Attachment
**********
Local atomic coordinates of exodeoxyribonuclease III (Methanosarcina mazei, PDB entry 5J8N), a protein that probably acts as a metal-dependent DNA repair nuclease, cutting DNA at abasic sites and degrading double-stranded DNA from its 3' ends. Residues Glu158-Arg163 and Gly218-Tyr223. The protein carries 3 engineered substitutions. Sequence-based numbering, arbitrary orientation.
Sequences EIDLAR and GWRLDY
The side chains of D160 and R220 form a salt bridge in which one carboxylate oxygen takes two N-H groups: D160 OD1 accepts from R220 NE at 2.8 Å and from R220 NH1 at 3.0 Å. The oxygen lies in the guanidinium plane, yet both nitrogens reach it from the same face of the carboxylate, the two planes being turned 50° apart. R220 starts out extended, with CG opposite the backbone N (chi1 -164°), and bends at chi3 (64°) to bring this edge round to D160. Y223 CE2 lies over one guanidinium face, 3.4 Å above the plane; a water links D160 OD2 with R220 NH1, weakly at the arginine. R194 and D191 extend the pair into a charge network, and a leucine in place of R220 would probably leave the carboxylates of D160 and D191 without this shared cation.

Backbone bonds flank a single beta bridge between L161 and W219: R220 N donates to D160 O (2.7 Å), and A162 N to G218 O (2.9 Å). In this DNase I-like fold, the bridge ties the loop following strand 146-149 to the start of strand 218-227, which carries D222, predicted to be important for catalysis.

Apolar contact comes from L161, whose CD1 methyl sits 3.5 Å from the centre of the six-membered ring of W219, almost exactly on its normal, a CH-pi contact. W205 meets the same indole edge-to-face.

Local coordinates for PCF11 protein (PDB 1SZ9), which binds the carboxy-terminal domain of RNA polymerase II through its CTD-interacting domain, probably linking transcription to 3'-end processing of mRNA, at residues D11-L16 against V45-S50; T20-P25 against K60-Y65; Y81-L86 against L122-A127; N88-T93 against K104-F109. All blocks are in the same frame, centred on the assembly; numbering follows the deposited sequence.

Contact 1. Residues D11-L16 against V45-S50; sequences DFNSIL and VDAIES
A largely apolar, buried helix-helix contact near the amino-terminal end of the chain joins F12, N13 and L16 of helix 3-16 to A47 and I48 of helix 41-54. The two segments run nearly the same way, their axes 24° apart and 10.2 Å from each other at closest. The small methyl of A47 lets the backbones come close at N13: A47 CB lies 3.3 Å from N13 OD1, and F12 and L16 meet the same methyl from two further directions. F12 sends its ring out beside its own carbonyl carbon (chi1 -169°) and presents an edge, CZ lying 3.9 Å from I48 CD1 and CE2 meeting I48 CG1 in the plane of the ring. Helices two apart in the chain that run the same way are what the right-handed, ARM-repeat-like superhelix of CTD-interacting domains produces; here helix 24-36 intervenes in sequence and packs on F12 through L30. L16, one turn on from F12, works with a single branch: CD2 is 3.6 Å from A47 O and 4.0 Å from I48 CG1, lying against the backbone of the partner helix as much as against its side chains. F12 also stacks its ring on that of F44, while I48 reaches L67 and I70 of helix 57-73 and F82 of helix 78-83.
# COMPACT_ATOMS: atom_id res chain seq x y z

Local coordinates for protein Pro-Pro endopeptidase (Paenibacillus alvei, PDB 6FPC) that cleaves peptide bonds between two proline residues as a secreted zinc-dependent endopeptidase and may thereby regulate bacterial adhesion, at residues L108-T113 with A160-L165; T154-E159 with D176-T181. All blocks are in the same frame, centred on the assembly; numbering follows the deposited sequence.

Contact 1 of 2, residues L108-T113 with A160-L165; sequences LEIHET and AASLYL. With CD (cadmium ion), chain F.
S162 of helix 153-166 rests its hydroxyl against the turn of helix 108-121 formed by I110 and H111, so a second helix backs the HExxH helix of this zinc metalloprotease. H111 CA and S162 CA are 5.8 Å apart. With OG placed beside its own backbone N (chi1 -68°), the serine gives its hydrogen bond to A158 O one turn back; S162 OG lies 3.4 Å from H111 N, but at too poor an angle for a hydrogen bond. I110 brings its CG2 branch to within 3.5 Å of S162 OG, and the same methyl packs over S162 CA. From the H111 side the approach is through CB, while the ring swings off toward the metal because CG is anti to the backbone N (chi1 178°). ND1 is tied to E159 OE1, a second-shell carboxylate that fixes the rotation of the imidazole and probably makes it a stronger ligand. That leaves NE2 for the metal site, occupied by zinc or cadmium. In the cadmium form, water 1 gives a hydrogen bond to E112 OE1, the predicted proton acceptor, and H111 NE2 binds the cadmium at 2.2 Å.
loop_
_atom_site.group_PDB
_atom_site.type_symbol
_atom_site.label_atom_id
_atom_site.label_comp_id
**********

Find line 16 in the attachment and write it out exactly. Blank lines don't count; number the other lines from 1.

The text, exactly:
_atom_site.label_atom_id